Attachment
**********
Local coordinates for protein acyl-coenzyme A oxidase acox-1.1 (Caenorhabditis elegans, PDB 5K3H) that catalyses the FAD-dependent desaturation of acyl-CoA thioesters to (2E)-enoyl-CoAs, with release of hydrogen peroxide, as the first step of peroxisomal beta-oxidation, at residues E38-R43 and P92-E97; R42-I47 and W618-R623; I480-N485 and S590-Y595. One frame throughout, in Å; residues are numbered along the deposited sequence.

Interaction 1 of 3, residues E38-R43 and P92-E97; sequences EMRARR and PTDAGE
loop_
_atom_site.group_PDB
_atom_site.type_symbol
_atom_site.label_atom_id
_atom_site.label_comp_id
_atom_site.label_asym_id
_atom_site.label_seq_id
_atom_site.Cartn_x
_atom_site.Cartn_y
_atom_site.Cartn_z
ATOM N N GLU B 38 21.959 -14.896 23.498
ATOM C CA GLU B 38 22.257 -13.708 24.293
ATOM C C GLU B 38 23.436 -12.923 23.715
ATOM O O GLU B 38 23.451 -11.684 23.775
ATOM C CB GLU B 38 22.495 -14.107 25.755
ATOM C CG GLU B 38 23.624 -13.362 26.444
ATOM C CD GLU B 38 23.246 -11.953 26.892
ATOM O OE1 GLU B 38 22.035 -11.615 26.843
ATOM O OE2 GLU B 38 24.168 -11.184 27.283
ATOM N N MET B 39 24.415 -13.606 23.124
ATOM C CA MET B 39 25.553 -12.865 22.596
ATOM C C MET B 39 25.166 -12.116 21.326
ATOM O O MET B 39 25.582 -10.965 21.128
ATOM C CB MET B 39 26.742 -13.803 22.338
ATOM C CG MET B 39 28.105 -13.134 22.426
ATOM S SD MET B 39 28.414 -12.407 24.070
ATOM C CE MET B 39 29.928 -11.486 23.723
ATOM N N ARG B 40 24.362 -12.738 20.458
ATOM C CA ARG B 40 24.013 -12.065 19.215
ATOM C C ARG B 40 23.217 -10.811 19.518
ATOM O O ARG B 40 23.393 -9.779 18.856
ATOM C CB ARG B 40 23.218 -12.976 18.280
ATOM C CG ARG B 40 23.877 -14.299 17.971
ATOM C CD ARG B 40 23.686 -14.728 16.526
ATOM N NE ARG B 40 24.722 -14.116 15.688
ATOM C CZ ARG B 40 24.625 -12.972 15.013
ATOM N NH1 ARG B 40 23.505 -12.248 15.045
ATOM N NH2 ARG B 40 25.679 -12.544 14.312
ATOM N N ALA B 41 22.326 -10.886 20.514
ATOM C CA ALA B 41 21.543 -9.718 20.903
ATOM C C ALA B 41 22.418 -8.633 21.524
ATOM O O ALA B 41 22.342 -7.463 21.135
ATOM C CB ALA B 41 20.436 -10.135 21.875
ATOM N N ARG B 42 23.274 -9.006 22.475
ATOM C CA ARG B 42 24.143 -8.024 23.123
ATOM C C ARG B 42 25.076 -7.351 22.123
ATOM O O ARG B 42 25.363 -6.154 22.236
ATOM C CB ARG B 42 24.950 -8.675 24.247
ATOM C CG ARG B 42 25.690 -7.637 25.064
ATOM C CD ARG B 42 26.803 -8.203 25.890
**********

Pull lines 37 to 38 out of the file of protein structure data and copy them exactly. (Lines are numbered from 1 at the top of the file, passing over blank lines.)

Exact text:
ATOM N NE ARG B 40 24.722 -14.116 15.688
ATOM C CZ ARG B 40 24.625 -12.972 15.013